Los Angeles has a great opportunity, but it will require action.
On Wednesday, NBC Universal's plan for a major expansion will go before the City Council for final approval. The plan, thanks in part to effective agitating by Los Angeles River advocates, bicycle riders and neighborhood activists, represents a fine civic bargain, but there is also an opportunity to accomplish much, much more.
For those who live in Los Angeles, there is a lot at stake in this deal. NBC Universal and its corporate masters — currently Comcast, the largest cable operator in the United States — have been trying to expand Universal's footprint since 2006. The company's wish list for its 391 acres includes adding nearly 2 million feet of office and studio space, building two 500-room hotels and creating new attractions for the company's theme park, including a new Wizarding World of Harry Potter ride.
In the company's original proposal, the Los Angeles River — which runs parallel to the studio for a mile in a box channel, separated from Universal by a privatized service road owned by Los Angeles County — received only modest upgrading: a 1.5-acre riverfront park along the studio's northern boundary.
But architect Bill Roschen, president of the city of Los Angeles' Planning Commission, saw a larger opportunity. In his view, he told me, any deal the city struck with Universal "had to be an example of good planning and establish consistent policy on the river, an example subsequent agreements will have to adhere to." The commission plays only an advisory role to the City Council, but he was determined to make that count.
At first, a mutually beneficial deal for river improvements seemed out of reach. The old Technicolor building on the Universal lot blocked access to the river, as did the Island Apartments just upstream. But after long negotiations, agreement on a deal was announced, and it was very good for the river.
In exchange for a development agreement, Universal agreed to donate $3 million to the L.A. County Department of Public Works to build a mile-long bike path on the service road between the studio and the river. Universal agreed to give the county half a million dollars to do a feasibility analysis and preliminary design for a riverfront bikeway extension from the 101 Freeway in Studio City to Griffith Park, currently the northern end point of a bike path that starts in the Atwater Village neighborhood. Universal also committed $375,000 to the Department of Transportation for bike lane work on streets around the studio.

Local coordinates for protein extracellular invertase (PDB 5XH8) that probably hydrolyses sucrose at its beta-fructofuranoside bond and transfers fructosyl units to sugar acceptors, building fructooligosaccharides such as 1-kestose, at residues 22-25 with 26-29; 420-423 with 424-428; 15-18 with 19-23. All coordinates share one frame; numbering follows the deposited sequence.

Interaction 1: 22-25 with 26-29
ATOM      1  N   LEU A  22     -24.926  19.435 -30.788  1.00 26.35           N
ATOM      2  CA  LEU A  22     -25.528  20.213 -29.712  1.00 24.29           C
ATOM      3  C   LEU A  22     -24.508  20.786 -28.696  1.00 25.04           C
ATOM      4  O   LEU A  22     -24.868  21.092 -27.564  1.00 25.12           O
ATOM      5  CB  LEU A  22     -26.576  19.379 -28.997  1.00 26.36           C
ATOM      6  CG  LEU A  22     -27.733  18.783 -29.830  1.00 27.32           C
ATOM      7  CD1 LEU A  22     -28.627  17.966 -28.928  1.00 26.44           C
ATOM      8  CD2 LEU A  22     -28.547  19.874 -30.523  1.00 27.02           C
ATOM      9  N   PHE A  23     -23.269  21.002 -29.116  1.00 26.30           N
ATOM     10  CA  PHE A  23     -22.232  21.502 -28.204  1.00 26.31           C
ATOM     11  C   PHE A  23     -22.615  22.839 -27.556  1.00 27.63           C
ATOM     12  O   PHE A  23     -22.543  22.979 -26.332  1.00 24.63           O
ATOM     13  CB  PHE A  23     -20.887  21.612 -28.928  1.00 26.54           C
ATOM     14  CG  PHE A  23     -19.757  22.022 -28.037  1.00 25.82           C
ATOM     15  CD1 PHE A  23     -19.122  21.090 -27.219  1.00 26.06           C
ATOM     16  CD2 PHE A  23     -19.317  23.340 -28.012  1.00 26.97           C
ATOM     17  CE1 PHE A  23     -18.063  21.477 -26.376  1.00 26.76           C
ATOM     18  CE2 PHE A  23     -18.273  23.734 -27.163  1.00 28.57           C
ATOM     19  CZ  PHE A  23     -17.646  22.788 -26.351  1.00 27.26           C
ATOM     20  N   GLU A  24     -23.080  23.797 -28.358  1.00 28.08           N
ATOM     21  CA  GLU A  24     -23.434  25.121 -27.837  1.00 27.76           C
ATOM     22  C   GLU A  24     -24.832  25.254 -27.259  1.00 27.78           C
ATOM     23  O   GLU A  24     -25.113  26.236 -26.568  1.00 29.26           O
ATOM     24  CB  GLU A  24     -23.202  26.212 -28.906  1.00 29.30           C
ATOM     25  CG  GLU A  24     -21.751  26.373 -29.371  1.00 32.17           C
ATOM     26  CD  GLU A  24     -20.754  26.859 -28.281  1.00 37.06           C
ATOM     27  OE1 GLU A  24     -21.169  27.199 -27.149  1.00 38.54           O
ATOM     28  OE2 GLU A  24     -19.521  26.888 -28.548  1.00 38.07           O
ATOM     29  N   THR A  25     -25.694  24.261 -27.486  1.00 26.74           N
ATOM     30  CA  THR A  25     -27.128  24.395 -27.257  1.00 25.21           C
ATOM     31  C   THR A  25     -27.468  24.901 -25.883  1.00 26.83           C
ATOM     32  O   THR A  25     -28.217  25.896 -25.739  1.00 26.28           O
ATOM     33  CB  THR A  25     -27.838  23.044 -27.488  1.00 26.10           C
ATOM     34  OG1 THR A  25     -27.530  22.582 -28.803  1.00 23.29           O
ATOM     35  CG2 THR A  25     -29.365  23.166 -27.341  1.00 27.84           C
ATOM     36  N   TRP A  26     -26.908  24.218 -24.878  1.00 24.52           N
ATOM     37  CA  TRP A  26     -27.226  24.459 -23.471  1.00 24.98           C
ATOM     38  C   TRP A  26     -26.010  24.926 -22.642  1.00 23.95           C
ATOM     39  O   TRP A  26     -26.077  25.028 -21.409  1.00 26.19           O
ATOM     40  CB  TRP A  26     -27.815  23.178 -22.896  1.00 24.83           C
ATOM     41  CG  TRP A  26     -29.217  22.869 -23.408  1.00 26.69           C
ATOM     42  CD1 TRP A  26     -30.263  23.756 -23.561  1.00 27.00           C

One of the best things about the deal is that it points the way for future negotiations with riverfront businesses. There are at least four other conglomerates along the river's "studio stretch." CBS Studio Center is upstream from Universal. Warner Bros., ABC Disney and DreamWorks are all downstream. All either face away from the river as if in embarrassment, or, in the case of CBS and Warner Bros., straddle it. Universal will provide an example of ways that studios and the river can interact.
So why isn't it time to rejoice? Because, while the bike path addition and feasibility study contained in the deal bring the city closer to a commuter bike path from Union Station to the San Fernando Valley, they don't finish the job.
The deal worked out between Universal and the planning commission includes a "goody bag" of nearly $1.5 million for a laundry list of civic pet projects. There is $50,000 for the zoo and $50,000 for Travel Town. There are hundreds of thousands of dollars for traffic mitigation and street beautification in neighborhoods surrounding the studio. These are undoubtedly all worthy things.
But what would make a far bigger difference for Los Angeles residents — including those who work at Universal Studios — is completion of the long-stalled commuter bike path extension south from Atwater Village to Union Station.
With Universal poised to add a crucial piece of the bike path, we need to find a way to finish the job. A first step would be to redirect the money in Universal's goody bag toward that end. Then, as other businesses along the river ask for permission to expand or rebuild, they too should be asked to kick in. In terms of regional significance, no better use of a goody bag can even come close.
Lewis MacAdams is the president of Friends of the Los Angeles River.